Reserve Bank of India (RBI) recently released on its website the draft framework for dealing with Domestic Systemically Important Banks (D-SIBs). The draft framework discusses the methodology to be adopted by RBI for identifying the D-SIBs and proposes regulatory and supervisory policies that large banks would be subjected to. Reserve Bank had indicated in the second-quarter review of monetary policy that it would place a draft of the proposed framework for
D-SIBs on its website by end-November 2013 and, for a change, it actually pretty much stuck to its schedule by releasing it in the first week of December.
Post the financial crisis of 2008, an important policy focus for regulators—some would say the major focus—was, and continues to be, risks to the financial system posed by SIBs as they have come to be known. These institutions, at the domestic level (D-SIBs), are institutions of such size, interconnectedness, and financial system importance that their failure, or even their severe distress, causes significant destabilisation and substantial adverse economic consequences. For instance, a bank like SBI or ICICI is so systemically significant that if it were to exit, it could potentially cause a major disruption to the Indian financial system. A D-SIB’s contribution to systemic risk is therefore reflected in the size of its liabilities and the impact its failure may have on markets and the real economy. If a bank like HDFC is domestically viewed as too-big-to-fail, it exacerbates moral hazard concerns. The implicit public guarantee for such banks is seen as translating into a funding advantage that distorts market competition. RBI therefore needs to regulate the D-SIBs more sternly so that they pay for the ‘negative externalities’ they create and are incentivised to become less-systemically important.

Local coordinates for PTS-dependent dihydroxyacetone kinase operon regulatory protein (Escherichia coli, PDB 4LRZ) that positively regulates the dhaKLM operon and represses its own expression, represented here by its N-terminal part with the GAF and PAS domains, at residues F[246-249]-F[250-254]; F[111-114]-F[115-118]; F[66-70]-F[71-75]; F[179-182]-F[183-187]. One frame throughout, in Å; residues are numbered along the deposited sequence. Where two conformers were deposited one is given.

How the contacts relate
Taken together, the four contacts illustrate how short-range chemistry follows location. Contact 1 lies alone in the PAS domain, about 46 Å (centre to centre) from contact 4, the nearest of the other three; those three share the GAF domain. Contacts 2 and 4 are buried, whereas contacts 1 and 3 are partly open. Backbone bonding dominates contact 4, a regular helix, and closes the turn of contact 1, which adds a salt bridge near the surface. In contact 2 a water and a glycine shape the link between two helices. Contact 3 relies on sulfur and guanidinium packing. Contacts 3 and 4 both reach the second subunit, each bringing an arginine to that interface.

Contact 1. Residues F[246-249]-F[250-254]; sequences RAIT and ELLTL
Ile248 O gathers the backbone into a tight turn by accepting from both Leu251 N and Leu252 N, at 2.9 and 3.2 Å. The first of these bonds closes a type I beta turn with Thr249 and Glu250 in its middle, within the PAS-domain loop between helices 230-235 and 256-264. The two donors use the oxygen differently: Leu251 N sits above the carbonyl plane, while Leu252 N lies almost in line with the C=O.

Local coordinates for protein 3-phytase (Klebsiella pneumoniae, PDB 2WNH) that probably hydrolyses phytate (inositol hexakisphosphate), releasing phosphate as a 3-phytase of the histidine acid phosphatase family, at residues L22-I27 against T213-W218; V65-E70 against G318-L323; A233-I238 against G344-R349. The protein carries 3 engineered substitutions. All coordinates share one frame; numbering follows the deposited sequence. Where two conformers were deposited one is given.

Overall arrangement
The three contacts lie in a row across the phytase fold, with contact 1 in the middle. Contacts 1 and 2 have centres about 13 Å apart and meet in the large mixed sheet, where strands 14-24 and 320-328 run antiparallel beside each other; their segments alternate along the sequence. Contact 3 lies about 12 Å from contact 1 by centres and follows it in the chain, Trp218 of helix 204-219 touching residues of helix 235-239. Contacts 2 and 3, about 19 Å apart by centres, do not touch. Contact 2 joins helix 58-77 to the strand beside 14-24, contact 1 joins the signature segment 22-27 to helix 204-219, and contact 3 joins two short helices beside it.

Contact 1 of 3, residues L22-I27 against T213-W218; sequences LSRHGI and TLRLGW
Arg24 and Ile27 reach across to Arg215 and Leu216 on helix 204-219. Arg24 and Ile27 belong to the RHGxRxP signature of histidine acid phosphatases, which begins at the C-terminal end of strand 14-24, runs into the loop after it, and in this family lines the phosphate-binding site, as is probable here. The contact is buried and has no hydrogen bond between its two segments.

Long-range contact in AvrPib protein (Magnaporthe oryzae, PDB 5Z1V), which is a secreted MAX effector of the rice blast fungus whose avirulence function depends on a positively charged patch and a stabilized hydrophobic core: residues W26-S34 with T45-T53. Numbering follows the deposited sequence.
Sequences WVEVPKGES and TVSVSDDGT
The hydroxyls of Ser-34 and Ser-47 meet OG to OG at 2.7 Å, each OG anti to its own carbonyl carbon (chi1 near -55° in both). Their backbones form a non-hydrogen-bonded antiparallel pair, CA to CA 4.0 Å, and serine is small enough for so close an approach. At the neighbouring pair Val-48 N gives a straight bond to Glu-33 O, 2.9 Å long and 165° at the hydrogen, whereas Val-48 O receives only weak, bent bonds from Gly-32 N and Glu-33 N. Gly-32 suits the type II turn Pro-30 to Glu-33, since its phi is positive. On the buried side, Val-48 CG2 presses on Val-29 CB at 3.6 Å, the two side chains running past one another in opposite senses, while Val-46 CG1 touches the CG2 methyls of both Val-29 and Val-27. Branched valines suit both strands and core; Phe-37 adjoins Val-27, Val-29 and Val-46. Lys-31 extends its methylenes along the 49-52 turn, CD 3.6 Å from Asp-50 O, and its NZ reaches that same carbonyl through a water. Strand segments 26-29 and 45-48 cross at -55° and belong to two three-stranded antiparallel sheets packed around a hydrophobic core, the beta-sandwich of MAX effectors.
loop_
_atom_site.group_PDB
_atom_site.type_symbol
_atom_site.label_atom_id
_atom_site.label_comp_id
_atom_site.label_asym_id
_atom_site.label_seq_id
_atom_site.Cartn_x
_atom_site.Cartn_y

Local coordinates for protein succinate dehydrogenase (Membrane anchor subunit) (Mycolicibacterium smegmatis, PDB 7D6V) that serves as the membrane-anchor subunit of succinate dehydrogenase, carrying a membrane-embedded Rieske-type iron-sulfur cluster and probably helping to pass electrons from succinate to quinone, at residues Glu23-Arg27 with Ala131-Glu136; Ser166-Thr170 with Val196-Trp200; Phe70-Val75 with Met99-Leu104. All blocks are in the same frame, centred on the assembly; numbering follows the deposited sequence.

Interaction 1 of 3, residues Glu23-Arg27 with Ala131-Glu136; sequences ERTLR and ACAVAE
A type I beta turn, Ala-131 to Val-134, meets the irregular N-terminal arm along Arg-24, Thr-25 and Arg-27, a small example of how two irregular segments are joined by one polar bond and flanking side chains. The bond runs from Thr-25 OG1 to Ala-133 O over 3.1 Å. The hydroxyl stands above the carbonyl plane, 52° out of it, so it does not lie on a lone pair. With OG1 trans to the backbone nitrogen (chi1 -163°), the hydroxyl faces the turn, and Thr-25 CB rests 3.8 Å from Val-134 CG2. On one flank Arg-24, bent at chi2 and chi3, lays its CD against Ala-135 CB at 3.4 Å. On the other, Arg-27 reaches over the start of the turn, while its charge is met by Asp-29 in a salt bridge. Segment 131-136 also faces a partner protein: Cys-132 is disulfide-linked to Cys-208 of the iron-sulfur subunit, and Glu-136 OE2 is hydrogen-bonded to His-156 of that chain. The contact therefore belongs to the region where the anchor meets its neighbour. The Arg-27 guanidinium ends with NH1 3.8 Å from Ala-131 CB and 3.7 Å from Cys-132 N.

My assessment of the new capital requirements by RBI is that it has maintained the Basel Committee’s ‘buffer-on-a-buffer’ approach in determining the safety net to make D-SIBs more resilient to financial and economic shocks and, as such, to reduce the likelihood of failure. More capital absorbs more losses in bad times; however, the ‘magic number’ approach propagates a tick-box compliance mentality (see chart) typical of Indian